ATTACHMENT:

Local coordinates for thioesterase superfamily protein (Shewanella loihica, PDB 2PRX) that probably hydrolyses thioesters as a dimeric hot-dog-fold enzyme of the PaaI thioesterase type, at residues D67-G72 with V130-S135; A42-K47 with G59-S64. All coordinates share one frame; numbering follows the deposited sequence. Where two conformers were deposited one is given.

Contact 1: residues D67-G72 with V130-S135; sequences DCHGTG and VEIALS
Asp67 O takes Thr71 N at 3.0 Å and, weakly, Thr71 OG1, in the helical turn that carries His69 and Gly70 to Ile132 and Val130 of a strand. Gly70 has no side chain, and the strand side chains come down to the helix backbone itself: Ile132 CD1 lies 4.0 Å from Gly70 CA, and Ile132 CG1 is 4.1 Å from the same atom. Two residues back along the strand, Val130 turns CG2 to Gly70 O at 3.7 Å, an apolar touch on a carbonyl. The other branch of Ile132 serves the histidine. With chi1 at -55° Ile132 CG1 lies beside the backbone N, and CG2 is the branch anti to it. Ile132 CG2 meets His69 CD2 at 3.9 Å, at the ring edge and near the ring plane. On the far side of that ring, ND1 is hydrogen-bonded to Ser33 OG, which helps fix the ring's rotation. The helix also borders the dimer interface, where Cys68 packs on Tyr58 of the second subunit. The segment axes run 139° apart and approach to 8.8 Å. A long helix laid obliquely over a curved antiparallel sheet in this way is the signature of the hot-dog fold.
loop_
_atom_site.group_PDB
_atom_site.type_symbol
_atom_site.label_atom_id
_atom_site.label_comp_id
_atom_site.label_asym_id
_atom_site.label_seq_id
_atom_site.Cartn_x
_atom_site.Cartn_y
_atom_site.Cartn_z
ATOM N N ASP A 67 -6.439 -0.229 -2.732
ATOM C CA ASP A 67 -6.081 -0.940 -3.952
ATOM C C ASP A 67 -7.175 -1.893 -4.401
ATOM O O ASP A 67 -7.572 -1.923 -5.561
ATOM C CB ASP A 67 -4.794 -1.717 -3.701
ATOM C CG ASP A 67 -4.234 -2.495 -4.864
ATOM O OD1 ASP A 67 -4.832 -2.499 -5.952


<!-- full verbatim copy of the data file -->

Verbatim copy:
Local coordinates for thioesterase superfamily protein (Shewanella loihica, PDB 2PRX) that probably hydrolyses thioesters as a dimeric hot-dog-fold enzyme of the PaaI thioesterase type, at residues D67-G72 with V130-S135; A42-K47 with G59-S64. All coordinates share one frame; numbering follows the deposited sequence. Where two conformers were deposited one is given.

Contact 1: residues D67-G72 with V130-S135; sequences DCHGTG and VEIALS
Asp67 O takes Thr71 N at 3.0 Å and, weakly, Thr71 OG1, in the helical turn that carries His69 and Gly70 to Ile132 and Val130 of a strand. Gly70 has no side chain, and the strand side chains come down to the helix backbone itself: Ile132 CD1 lies 4.0 Å from Gly70 CA, and Ile132 CG1 is 4.1 Å from the same atom. Two residues back along the strand, Val130 turns CG2 to Gly70 O at 3.7 Å, an apolar touch on a carbonyl. The other branch of Ile132 serves the histidine. With chi1 at -55° Ile132 CG1 lies beside the backbone N, and CG2 is the branch anti to it. Ile132 CG2 meets His69 CD2 at 3.9 Å, at the ring edge and near the ring plane. On the far side of that ring, ND1 is hydrogen-bonded to Ser33 OG, which helps fix the ring's rotation. The helix also borders the dimer interface, where Cys68 packs on Tyr58 of the second subunit. The segment axes run 139° apart and approach to 8.8 Å. A long helix laid obliquely over a curved antiparallel sheet in this way is the signature of the hot-dog fold.
loop_
_atom_site.group_PDB
_atom_site.type_symbol
_atom_site.label_atom_id
_atom_site.label_comp_id
_atom_site.label_asym_id
_atom_site.label_seq_id
_atom_site.Cartn_x
_atom_site.Cartn_y
_atom_site.Cartn_z
ATOM N N ASP A 67 -6.439 -0.229 -2.732
ATOM C CA ASP A 67 -6.081 -0.940 -3.952
ATOM C C ASP A 67 -7.175 -1.893 -4.401
ATOM O O ASP A 67 -7.572 -1.923 -5.561
ATOM C CB ASP A 67 -4.794 -1.717 -3.701
ATOM C CG ASP A 67 -4.234 -2.495 -4.864
ATOM O OD1 ASP A 67 -4.832 -2.499 -5.952